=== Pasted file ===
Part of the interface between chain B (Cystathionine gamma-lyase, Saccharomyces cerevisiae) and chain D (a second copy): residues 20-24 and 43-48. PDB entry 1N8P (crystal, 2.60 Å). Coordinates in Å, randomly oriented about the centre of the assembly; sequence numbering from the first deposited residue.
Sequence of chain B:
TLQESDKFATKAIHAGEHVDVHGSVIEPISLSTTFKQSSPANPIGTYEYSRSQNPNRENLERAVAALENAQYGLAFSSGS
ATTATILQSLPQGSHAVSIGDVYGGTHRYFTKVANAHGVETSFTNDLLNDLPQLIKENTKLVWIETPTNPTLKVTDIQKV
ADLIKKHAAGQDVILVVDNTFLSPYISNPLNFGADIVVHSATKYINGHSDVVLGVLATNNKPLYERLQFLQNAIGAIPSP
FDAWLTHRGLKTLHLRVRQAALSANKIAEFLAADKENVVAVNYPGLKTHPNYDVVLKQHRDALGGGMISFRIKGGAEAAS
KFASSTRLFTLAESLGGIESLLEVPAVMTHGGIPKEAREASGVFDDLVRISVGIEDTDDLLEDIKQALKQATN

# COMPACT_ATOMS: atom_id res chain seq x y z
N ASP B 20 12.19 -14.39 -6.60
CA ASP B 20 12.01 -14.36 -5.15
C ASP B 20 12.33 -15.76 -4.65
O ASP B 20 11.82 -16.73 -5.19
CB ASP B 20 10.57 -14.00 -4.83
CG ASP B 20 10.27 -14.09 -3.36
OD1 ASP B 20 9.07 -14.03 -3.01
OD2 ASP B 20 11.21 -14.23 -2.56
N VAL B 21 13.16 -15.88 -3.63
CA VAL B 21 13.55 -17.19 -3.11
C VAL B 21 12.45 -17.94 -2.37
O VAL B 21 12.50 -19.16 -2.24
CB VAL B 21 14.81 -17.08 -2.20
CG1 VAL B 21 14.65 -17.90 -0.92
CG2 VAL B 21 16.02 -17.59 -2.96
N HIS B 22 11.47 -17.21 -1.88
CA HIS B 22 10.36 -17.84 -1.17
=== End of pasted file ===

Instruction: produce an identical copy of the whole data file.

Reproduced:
Part of the interface between chain B (Cystathionine gamma-lyase, Saccharomyces cerevisiae) and chain D (a second copy): residues 20-24 and 43-48. PDB entry 1N8P (crystal, 2.60 Å). Coordinates in Å, randomly oriented about the centre of the assembly; sequence numbering from the first deposited residue.
Sequence of chain B:
TLQESDKFATKAIHAGEHVDVHGSVIEPISLSTTFKQSSPANPIGTYEYSRSQNPNRENLERAVAALENAQYGLAFSSGS
ATTATILQSLPQGSHAVSIGDVYGGTHRYFTKVANAHGVETSFTNDLLNDLPQLIKENTKLVWIETPTNPTLKVTDIQKV
ADLIKKHAAGQDVILVVDNTFLSPYISNPLNFGADIVVHSATKYINGHSDVVLGVLATNNKPLYERLQFLQNAIGAIPSP
FDAWLTHRGLKTLHLRVRQAALSANKIAEFLAADKENVVAVNYPGLKTHPNYDVVLKQHRDALGGGMISFRIKGGAEAAS
KFASSTRLFTLAESLGGIESLLEVPAVMTHGGIPKEAREASGVFDDLVRISVGIEDTDDLLEDIKQALKQATN

# COMPACT_ATOMS: atom_id res chain seq x y z
N ASP B 20 12.19 -14.39 -6.60
CA ASP B 20 12.01 -14.36 -5.15
C ASP B 20 12.33 -15.76 -4.65
O ASP B 20 11.82 -16.73 -5.19
CB ASP B 20 10.57 -14.00 -4.83
CG ASP B 20 10.27 -14.09 -3.36
OD1 ASP B 20 9.07 -14.03 -3.01
OD2 ASP B 20 11.21 -14.23 -2.56
N VAL B 21 13.16 -15.88 -3.63
CA VAL B 21 13.55 -17.19 -3.11
C VAL B 21 12.45 -17.94 -2.37
O VAL B 21 12.50 -19.16 -2.24
CB VAL B 21 14.81 -17.08 -2.20
CG1 VAL B 21 14.65 -17.90 -0.92
CG2 VAL B 21 16.02 -17.59 -2.96
N HIS B 22 11.47 -17.21 -1.88
CA HIS B 22 10.36 -17.84 -1.17